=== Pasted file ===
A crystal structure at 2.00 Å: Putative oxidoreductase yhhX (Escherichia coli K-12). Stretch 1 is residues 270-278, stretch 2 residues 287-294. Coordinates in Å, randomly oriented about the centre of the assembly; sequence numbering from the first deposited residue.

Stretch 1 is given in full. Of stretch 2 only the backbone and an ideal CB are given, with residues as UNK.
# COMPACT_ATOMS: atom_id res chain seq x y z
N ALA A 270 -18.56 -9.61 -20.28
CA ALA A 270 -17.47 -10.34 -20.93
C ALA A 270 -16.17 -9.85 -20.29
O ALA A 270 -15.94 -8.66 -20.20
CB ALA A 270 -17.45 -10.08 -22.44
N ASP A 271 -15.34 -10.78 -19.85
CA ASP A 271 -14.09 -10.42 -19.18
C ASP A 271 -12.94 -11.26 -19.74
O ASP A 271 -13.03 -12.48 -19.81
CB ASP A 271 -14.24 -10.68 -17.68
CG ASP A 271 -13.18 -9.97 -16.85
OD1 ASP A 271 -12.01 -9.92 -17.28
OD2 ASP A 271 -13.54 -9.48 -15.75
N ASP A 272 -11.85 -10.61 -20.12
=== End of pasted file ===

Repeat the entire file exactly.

A crystal structure at 2.00 Å: Putative oxidoreductase yhhX (Escherichia coli K-12). Stretch 1 is residues 270-278, stretch 2 residues 287-294. Coordinates in Å, randomly oriented about the centre of the assembly; sequence numbering from the first deposited residue.

Stretch 1 is given in full. Of stretch 2 only the backbone and an ideal CB are given, with residues as UNK.
# COMPACT_ATOMS: atom_id res chain seq x y z
N ALA A 270 -18.56 -9.61 -20.28
CA ALA A 270 -17.47 -10.34 -20.93
C ALA A 270 -16.17 -9.85 -20.29
O ALA A 270 -15.94 -8.66 -20.20
CB ALA A 270 -17.45 -10.08 -22.44
N ASP A 271 -15.34 -10.78 -19.85
CA ASP A 271 -14.09 -10.42 -19.18
C ASP A 271 -12.94 -11.26 -19.74
O ASP A 271 -13.03 -12.48 -19.81
CB ASP A 271 -14.24 -10.68 -17.68
CG ASP A 271 -13.18 -9.97 -16.85
OD1 ASP A 271 -12.01 -9.92 -17.28
OD2 ASP A 271 -13.54 -9.48 -15.75
N ASP A 272 -11.85 -10.61 -20.12